Carson City couple back home after cruise ship quarantine

On a trip already riddled with waiting, a few false alarms Saturday didn’t unnerve Steve and Zita Waclo of Carson City trying to get back to their hometown nor reduce their confidence.

The Carson City couple, along with others from Nevada from the quarantined Grand Princess cruise ship – then taken to the Marine Corps Air Station Miramar in San Diego – were advised Saturday evening to be ready 7 a.m. Sunday for a flight back to the Reno-Tahoe International Airport to return home. At long last.

Some missed the text message, though, the Waclos told the Appeal Monday from the comfort of their home, with some already having gone to bed the night before without having seen it to be ready on time.

“We get up at 6 a.m. and there was hardly anyone there … the buses didn’t arrive until 9 a.m. … there was a chartered plane, and that involved sitting on the tarmac,” Steve said.

But that offered a rare close-up Hollywood moment for them.

“We had an opportunity to look up at the tower – you know that tower in ‘Top Gun’ where Tom Cruise buzzed the tower?” he said.

The approximate 40 passengers finally got on the plane, the Waclos said, with everyone required to be submitted for testing. The Waclos were swabbed and said their samples have been submitted to the Centers for Disease Control and Prevention. They await their results but remain ever “cautiously optimistic” they’re still in good healthy, they state.

The Waclos said boarding the plane back to Reno, they were required to wear hospital grade masks for their safety.

“They won’t stop a virus,” Steve said, but it was for their own safety.

Certain workers accompanying them dressed in HAZMAT suits also donned “square devices,” he observed. Asking about them, he learned they were for ventilation for those wearing glasses, very helpful since those who are completely encased in the suits can’t stop to clear their fogged lenses as they breathe in their suits.

They touched down at about 3:15 p.m. Reno-Tahoe Sunday. A CCHHS van drove them back home to Carson City with their luggage delivered separately.

“We’re in a better place (at home),” Steve said. “We’re safe.”

A new routine

They will remain in quarantine at least through March 30, but CCHHS will continue checking with them daily, making sure their symptoms are contained.

The Waclos said their friends and neighbors have been delivering food and necessary items to them. The postal service has transferred items into wire baskets so they don’t contaminate their usual mail containers.

“Everybody’s just been wonderful in the community,” Steve said.

Steve and Zita will be required to keep a log, and the Waclos and the other Nevada passengers now will be receiving daily calls monitoring their temperatures and other morning and evening symptomology, they said.

The Waclos also keep track of what’s happening in their own community through an e-mailed newsletter, and they encourage their neighbors not to go out now unless it’s necessary.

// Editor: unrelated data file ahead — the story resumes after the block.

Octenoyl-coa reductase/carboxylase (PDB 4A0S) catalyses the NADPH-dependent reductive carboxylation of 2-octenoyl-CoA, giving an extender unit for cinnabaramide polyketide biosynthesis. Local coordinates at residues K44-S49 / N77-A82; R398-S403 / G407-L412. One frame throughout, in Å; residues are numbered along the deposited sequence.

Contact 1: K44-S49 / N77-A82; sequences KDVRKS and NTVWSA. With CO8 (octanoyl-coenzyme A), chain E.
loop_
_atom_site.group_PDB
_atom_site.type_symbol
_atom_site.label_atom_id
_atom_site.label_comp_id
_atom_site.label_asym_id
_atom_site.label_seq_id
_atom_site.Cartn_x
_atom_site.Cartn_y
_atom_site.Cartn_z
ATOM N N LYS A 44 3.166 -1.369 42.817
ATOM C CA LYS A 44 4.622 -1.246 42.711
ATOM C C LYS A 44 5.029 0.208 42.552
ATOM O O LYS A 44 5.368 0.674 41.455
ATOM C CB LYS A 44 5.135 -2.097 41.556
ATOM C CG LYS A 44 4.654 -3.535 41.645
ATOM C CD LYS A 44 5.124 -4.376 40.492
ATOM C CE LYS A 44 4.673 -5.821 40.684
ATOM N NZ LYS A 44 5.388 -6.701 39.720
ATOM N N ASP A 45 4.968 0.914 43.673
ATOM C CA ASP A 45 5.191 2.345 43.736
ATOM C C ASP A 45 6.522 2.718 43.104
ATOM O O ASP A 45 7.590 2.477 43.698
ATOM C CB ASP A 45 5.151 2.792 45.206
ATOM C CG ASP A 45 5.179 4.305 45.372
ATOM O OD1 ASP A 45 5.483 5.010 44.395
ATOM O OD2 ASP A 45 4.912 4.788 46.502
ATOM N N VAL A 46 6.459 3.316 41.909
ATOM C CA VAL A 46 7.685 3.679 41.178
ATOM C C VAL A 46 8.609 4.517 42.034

“This is a really ugly situation,” he said. “If people had the option of staying home, they should be doing it. … We’ve got to be doing something.”

Grand Princess will be a ‘footnote’

The retired couple reflected on their entire cruise experience. They praised all the volunteers who assisted them along the way from all around the country, from disaster management teams on or around the Grand Princess, in Oakland, in Miramar and on the flight home.

“It’s not been one that has been horrendously bad,” Steve said of the cruise experience. “It has been one that has tested our patience. It has been largely boring, sitting around, trying to occupy our time. Another negative aspect has been being uninformed and not being able to find people that know the answers.”

But dealing with the panic and worries as many among their age troubled Zita more.

“We were fortunate in being healthy seniors,” she said. “We didn’t have as much of the fear as many of the people from that ship who have multiple comorbidities and problems.

“…We’re healthier and we expected that even if we did get the virus, we would recover,” she added. “But I think we can expect that even if we would recover, you can still bring it home. People would need to think about that.”

But in light of COVID-19’s longterm impacts locally and nationally, Steve said the situation, while it caused the passengers to remain in their “silos” initially on the ship, could have its longterm implications for fellow citizens in Carson City and other residents elsewhere.

“Maybe things are dynamic and fluid and changing … but I am deeply concerned,” he said. “I think the whole Grand Princess is going to be a footnote here in the whole story. I think we’re on the curve here as Italy was, and I think that’s where it was ahead. If you’re going to cut off the cat’s tail, don’t cut it off an inch at a time, just do it.”

At the end of it, he said, the couple was just happy they ended up choosing the outside cabin.


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